Just to clarify, empty soda can is more likely to float, full soda can is more likely to sink. Greater weight, greater density, greater displacement.

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- 04-23-2019djmotion
Just to clarify, empty soda can is more likely to float, full soda can is more likely to sink. Greater weight, greater density, greater displacement.

- 04-23-2019csr40
Just to clarify; buoyancy has no effect on displacment. I dont understand why youd even argue this point. Tell ya what...go submerge both underwater and see what you get.

Same results.

Greater weight and density are irrelevant.

A balloon held underwater will displace more area/volume than a lead sinker.

Dude... - 04-23-2019csr40
I seriously think you misunderstand and confuse volume with density.

Im not even sure why im still arguing with you except that perhaps you will walk away a little wiser.

You are most definitely incorrect in your thinking on the matter. - 04-23-2019csr40
A cup of water will displace the identical space as a cup of mercury, steel, lead, gold etc. Differing weights and densities do not matter in regard to volume or displacement. Please reference scientific terms and definitions. I didnt make this stuff up.

- 04-23-2019csr40
And lastly...to measure any buoyant object ...you SINK it. A balloon. A submarine. Anything with buoyancy has to be sunk or fully submerged to find its displaced volume.

And to again dispell your previous assumption about a "floating" penis and accuracy: fill a glass container to the brim, then pour said water into a measuring cup. You'll find an accurate measurement of total displacement of the inside surface volume WITHOUT having the top enclosed.

Ie.....the fourth side of ANY object need not be fully submersed so long as it is completely level with the surface of the media to be displaced. - 04-23-2019csr40
The only way youre going to know...is by posted pictures. And i shall. This is nonsense.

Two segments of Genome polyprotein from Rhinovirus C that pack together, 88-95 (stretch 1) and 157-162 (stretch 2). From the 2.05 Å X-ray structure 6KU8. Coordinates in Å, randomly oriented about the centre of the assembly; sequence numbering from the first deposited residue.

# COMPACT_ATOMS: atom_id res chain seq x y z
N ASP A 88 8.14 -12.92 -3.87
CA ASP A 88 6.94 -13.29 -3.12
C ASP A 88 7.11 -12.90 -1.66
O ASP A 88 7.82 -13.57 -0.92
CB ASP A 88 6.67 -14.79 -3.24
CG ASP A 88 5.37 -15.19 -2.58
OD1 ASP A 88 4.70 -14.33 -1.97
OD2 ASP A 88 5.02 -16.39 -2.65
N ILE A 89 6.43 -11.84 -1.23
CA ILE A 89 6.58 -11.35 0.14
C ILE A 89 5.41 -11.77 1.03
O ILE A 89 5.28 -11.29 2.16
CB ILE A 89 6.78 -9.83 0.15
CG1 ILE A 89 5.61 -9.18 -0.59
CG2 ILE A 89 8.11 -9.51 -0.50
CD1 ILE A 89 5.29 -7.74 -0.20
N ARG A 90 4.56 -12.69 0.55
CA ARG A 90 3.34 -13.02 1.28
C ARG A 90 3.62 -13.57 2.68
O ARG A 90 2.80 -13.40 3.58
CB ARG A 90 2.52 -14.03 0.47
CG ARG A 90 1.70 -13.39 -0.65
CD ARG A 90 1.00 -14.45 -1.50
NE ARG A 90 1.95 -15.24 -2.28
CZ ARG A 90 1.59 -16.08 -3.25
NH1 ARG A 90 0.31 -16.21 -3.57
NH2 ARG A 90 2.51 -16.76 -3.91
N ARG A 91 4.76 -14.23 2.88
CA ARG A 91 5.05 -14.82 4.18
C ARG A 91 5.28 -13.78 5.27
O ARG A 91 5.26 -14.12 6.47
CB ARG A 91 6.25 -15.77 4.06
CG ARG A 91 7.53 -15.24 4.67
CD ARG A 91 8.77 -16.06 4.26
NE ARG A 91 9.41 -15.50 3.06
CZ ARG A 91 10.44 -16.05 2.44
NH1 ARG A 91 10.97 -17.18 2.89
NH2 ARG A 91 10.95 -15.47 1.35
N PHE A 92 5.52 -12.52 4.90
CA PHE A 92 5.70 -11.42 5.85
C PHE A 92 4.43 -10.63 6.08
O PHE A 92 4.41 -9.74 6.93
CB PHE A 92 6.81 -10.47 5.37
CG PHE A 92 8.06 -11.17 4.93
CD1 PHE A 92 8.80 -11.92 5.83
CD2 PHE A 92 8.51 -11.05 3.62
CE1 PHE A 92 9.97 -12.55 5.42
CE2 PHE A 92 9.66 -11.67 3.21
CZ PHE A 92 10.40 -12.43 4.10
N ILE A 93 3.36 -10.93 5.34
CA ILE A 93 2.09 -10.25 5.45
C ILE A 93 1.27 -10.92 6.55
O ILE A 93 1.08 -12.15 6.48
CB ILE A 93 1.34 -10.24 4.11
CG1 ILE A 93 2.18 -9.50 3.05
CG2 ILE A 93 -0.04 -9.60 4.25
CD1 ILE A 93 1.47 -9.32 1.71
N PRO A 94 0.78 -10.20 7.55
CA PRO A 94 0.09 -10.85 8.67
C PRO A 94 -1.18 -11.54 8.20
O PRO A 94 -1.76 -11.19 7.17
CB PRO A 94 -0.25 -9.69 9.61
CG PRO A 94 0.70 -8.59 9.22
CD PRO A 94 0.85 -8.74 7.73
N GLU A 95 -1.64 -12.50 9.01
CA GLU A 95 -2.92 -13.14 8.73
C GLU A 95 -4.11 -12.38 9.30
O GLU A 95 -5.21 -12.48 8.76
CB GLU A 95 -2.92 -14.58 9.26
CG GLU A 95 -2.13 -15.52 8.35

- 04-23-2019djmotion
As an engineering student who studies fluid mechanics I think I understand more than you so tell me if density and mass have nothing to do with volume then what is your imaginary version of the density equation? Cause I'm pretty sure it's density = mass/volume hence why the units of density are kg/m^3.

The mass of the object will affect water displacement up until it sinks. An empty can will float and therefore has less water displacement. Now if you filled the can half way and it sank then the water displacement would be equivalent to the full can.

You're welcome... - 04-23-2019csr40
I would flunk you. Sorry pal. Its just not worth arguing anymore.

- 04-23-2019Big Al
The penis is most similar in shape to a cylinder; and the way to measure cylindrical volume is length times pi [approximately 3.14] times radius squared [base area times height]. Because it's difficult to obtain an accurate measure of penile radius, you'll have to use a slightly different approach to measuring penile volume.

Take your average girth measurement (measure your thickest and thinnest points and divide that number by 2). *Then divide that number by 6.28. Now square that number and multiply it by 3.14. Multiply that number by length. The resulting product will give you an approximation of your penile volume.

*Girth divided by pi roughly equals diameter, and diameter divided by 2 equals radius.

You can also see a visual representation of volumetric differentials in penis size using this nifty tool: Mr Average? - 04-23-2019djmotion
Says the idiot that thinks density and mass aren't relative to volume :bad: let me guess you think volume when measuring something in water is v=l*w*h??